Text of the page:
Archive for the ‘Translation’ Category

English might be the mother tongue of the internet but the times, as Bob Dylan once noted, they are a-changin'.

According to Internet World Stats, China alone had more than 384 million internet users as of December 2009 (more than the combined populations of the UK and USA), while web access continues to increase in other large markets such as South America.

Language Books

The web quite literally puts the world at your fingertips, but there are few tips and tricks to consider when it comes to making your website both accessible and appealing to visitors who speak a language other than English.

Make sure you're understood

DictionaryGood quality translation is so important when it comes to making your website accessible. The simplest and cheapest way is to add a translation widget such as Google Translate, however, machine translation can throw up contextual and structural errors.

Try pasting a block of text into a translation program, translate it to Spanish, then Arabic and then back to English. It's likely that the original text will be changed dramatically as if in some online game of 'Chinese whispers'. If you are using machine translation, keep the source or original content as simple and clear as possible, avoiding any jokes or specific cultural references.

If resources allow, you should prefer human translation by a native speaker of your new target market. This should help avoiding any errors or cultural faux pas as well as allowing for a more natural flow and tone.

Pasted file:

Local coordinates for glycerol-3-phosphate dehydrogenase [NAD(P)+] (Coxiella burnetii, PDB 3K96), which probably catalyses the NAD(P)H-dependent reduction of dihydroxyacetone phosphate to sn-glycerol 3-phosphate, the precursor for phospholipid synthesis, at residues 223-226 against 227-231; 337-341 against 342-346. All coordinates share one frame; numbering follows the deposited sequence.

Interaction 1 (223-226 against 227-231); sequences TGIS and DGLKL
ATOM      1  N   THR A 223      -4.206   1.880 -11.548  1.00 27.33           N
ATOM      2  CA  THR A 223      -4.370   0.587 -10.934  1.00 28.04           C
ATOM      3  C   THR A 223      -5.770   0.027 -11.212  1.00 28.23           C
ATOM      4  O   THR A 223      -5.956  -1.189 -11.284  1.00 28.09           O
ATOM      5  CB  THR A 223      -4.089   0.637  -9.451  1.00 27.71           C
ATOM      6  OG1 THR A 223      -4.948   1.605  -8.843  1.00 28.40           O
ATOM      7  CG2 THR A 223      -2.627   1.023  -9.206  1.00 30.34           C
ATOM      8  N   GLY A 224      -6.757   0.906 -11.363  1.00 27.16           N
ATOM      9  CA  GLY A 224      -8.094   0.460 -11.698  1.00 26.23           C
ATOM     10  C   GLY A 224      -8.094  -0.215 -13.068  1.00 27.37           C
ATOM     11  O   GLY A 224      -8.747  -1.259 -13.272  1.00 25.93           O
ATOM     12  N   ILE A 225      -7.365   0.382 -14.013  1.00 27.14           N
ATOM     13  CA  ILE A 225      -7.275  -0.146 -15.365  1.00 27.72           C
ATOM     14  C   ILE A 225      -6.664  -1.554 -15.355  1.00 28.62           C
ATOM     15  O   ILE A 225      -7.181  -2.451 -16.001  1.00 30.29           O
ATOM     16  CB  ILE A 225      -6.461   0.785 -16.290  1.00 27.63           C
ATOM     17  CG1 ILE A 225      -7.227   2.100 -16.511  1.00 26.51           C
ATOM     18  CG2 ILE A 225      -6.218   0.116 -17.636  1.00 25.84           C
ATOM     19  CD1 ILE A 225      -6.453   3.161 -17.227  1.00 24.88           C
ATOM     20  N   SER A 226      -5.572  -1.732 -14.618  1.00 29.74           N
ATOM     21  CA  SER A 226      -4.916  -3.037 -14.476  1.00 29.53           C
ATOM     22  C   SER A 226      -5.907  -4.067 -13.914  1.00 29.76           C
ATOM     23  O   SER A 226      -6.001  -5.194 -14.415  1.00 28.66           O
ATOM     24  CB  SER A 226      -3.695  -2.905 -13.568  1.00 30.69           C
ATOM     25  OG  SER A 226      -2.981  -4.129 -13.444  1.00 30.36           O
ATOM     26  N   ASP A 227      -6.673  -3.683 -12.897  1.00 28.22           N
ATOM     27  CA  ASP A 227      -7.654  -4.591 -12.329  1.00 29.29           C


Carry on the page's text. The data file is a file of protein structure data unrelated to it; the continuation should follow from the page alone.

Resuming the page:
If the budget isn't enough for translation services, it may be handy to double-check any machine translation with the help of a native speaker.

Use of CSS and UTF-8

If you're using any custom fonts (@font-face), make sure that the font supports any special characters that the language may have.

UTF-8 is a variable-length character encoding that is compatible with over 90 written languages. You might not see the need for a localized site written in Arabic or simplified Chinese at the moment, but using UTF-8 from the start will ease adding a new language if required in the future.

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GoogieSpell is Gmail-like spell checker that you can use in your applications.

It is AJAX based, supports over 27 languages and well-documented.

This AJAX spell checker simply sends a query to Google’s spell checking address:  "" and displays the results and recommendations according to the result of this data.

AJAX Spell Check

GoogieSpell is well tested to work in all major browsers.

Google AJAX Translation API is a library for translating words or sentences from one language to another using Google Translate database.

Check this example:

google.language.translate(‘Beaucoup’, ‘fr’, ‘en’, function(result) {

This Google AJAX Translation API example simply translates "Beaucoup" from French to English.

A great feature of the API is getting the language of the input and best of all the accuracy ratio of the results.

Languages supported are limited with the ones in the Google Translate service.